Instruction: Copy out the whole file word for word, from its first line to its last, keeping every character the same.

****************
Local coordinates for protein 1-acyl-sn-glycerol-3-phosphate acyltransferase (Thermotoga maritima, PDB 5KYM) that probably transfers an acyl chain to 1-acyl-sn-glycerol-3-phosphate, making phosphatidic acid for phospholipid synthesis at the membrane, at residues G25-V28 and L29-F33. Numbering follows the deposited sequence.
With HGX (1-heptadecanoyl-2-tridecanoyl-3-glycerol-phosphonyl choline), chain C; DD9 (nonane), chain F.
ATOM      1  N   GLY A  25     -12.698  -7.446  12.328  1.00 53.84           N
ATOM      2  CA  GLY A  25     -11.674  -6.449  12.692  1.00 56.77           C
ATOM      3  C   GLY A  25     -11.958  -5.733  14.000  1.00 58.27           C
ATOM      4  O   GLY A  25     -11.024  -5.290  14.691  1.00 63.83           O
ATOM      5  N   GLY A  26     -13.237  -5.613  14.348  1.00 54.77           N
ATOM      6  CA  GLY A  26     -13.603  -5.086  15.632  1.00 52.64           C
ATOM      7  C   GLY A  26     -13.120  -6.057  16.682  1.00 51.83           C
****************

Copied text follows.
Local coordinates for protein 1-acyl-sn-glycerol-3-phosphate acyltransferase (Thermotoga maritima, PDB 5KYM) that probably transfers an acyl chain to 1-acyl-sn-glycerol-3-phosphate, making phosphatidic acid for phospholipid synthesis at the membrane, at residues G25-V28 and L29-F33. Numbering follows the deposited sequence.
With HGX (1-heptadecanoyl-2-tridecanoyl-3-glycerol-phosphonyl choline), chain C; DD9 (nonane), chain F.
ATOM      1  N   GLY A  25     -12.698  -7.446  12.328  1.00 53.84           N
ATOM      2  CA  GLY A  25     -11.674  -6.449  12.692  1.00 56.77           C
ATOM      3  C   GLY A  25     -11.958  -5.733  14.000  1.00 58.27           C
ATOM      4  O   GLY A  25     -11.024  -5.290  14.691  1.00 63.83           O
ATOM      5  N   GLY A  26     -13.237  -5.613  14.348  1.00 54.77           N
ATOM      6  CA  GLY A  26     -13.603  -5.086  15.632  1.00 52.64           C
ATOM      7  C   GLY A  26     -13.120  -6.057  16.682  1.00 51.83           C